Doctor’s Tip: How to prevent and survive colorectal cancer
About 50,000 Americans die every year from colon cancer, but in some parts of the world it’s extremely rare. The lining of the colon, with its bumps and folds, has a large surface area that comes in contact with the food we eat. It’s not surprising, then, that what we eat has a strong influence on our risk for colon cancer.
The earliest stage of colon cancer is clusters of abnormal cells lining the colon. The second stage is polyps — small growths that protrude from the lining. The final stage occurs when benign polyps, that are initially benign, slowly become malignant. Eventually, colon cancer extends through the wall of the colon and spreads (metastasizes) throughout the body. Early detection methods such as colonoscopy should be discussed with your primary provider before you turn 50 (some authorities are now saying 45) or earlier if you have a family history of polyps or colon cancer.
What a lot of people, including many health-care providers, don’t know is that for the most part, colon cancer can be prevented.* Following are some suggestions from Dr. Michael Greger’s book “How Not to Die” and his website nutritionfacts.org. Another good source of information is “The Cancer Survivor’s Guide by Neal Barnard, M.D.
• Eat 1/4 to 1/2 teaspoonfuls of turmeric a day, available in bulk at Vitamin Cottage. Turmeric in curry is thought to contribute to the low rate of colon cancer in India. When turmeric is added to cancer cells in the lab, they stop multiplying. When turmeric comes in contact with the lining of the colon, it prevents abnormal cells from forming, and if abnormal cells are already present they revert to normal. Familial polyposis is a genetic disease in which family members develop multiple colon polyps, often resulting in colon cancer. When people with this condition are given daily turmeric, the number and size of polyps decreases by half. Even advanced colon cancer resistant to chemotherapy and radiation regressed with oral or rectal (via enema) turmeric in one study. Curcumin, a component of turmeric available in supplement form, is not as effective as unprocessed turmeric.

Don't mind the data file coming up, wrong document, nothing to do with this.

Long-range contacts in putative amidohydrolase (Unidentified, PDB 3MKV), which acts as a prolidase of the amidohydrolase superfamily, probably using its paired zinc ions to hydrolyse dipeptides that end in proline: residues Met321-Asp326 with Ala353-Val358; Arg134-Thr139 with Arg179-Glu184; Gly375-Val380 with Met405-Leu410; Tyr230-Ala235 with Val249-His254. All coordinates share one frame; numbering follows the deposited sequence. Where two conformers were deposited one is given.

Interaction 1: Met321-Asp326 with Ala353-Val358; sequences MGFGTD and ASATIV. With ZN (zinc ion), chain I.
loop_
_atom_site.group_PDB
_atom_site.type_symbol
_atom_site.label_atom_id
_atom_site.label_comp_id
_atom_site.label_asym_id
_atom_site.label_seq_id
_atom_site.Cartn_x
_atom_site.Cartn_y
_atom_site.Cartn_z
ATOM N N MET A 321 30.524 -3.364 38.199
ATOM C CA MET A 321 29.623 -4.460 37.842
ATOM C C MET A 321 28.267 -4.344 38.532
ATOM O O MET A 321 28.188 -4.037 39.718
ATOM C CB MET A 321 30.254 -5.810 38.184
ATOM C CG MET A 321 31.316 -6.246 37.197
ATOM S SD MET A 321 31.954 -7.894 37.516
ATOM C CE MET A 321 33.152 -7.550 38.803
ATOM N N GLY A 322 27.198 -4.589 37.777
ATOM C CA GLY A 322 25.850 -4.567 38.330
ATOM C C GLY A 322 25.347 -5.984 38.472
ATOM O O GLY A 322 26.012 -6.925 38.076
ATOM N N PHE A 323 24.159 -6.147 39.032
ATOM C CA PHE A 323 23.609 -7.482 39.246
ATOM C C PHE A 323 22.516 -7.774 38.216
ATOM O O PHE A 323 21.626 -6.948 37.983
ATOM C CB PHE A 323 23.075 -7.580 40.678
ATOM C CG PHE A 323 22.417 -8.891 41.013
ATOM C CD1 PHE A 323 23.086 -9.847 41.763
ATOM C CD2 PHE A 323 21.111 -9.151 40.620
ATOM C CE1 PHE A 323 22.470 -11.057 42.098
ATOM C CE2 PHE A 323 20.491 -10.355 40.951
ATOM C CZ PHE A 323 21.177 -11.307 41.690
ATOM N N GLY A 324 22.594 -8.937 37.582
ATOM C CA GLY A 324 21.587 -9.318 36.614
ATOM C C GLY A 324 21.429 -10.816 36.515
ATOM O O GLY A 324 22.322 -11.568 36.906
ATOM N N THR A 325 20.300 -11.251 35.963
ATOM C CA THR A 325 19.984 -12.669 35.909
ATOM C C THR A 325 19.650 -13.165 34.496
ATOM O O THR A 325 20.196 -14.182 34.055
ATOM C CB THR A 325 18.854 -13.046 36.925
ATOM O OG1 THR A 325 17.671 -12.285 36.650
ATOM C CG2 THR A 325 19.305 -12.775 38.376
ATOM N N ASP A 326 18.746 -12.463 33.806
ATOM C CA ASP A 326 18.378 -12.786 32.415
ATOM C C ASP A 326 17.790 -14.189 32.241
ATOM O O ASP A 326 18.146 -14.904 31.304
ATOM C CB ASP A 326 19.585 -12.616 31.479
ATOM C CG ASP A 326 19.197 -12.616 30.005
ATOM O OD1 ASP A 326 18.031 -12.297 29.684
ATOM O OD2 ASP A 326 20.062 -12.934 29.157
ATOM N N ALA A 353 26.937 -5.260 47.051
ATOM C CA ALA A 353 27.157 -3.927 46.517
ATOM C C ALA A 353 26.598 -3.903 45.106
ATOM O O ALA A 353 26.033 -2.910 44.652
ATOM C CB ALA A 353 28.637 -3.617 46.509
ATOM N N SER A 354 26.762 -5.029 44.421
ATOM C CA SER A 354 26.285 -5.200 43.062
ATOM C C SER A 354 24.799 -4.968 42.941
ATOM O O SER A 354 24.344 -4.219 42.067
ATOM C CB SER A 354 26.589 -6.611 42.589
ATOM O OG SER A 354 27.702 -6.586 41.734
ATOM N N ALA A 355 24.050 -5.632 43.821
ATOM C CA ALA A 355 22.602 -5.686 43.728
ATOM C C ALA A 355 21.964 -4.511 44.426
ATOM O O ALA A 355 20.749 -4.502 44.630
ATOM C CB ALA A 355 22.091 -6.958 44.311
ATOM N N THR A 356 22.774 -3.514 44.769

• Eat foods containing quercetin, another plant nutrient that has been shown to decrease colon polyps and risk for colon cancer. Quercetin is found in such fruits and vegetables as grapes and red onions.
• Eat foods that contain phytates — another cancer-preventing plant nutrient, found in green, leafy vegetables; legumes (beans, split peas, chickpeas and lentils); whole grains; and nuts and seeds.
• Eat high-fiber food. Fiber, which is present in plant but not animal products, helps prevent colon cancer, in part due to decreasing stool transit time — the time it takes for food to go through the intestinal tract. For example, food goes through men eating plant-based diets in a day or two, but takes five or more days in men eating a conventional diet.
• Avoid meat, including poultry and seafood, because they increase the risk of colon cancer, partly because these foods contain heme iron (plants contain non-heme iron). Heme iron causes free radicals that contribute to inflammation and to cancer. A six-year study of 30,000 people in California showed that the risk of colon cancer doubled in those who ate red meat at least once a week and tripled in those who ate chicken or fish at least once a week.
• “Eat the rainbow,” because foods with intense color are loaded with antioxidants, which help prevent many health problems, including cancer. Daily intake of black raspberries for nine months reduced the number of polyps by half in patients with familial colon polyps.
*You’d think that nutritional information like this would be taught in medical schools, but it wasn’t when I attended the University of Colorado School of Medicine in the 1960s. Recently I was at my 50th medical school reunion in Denver and talked to several students from the class of 2018, and was disappointed to find that none of them said they had any courses about the power of unhealthy food to cause disease or of healthy food to prevent and cure disease. Unfortunately, medical school is still all about pills and procedures and the latest technology.
Dr. Feinsinger, who retired from Glenwood Medical Associates after 42 years as a family physician, has a nonprofit Center For Prevention and Treatment of Disease Through Nutrition. He is available for free consultations about heart attack prevention and other medical issues, and to help people with hospital or other medical bills they don’t understand or think are too high. Call 970-379-5718 for an appointment. For questions about his columns, email him at firstname.lastname@example.org.
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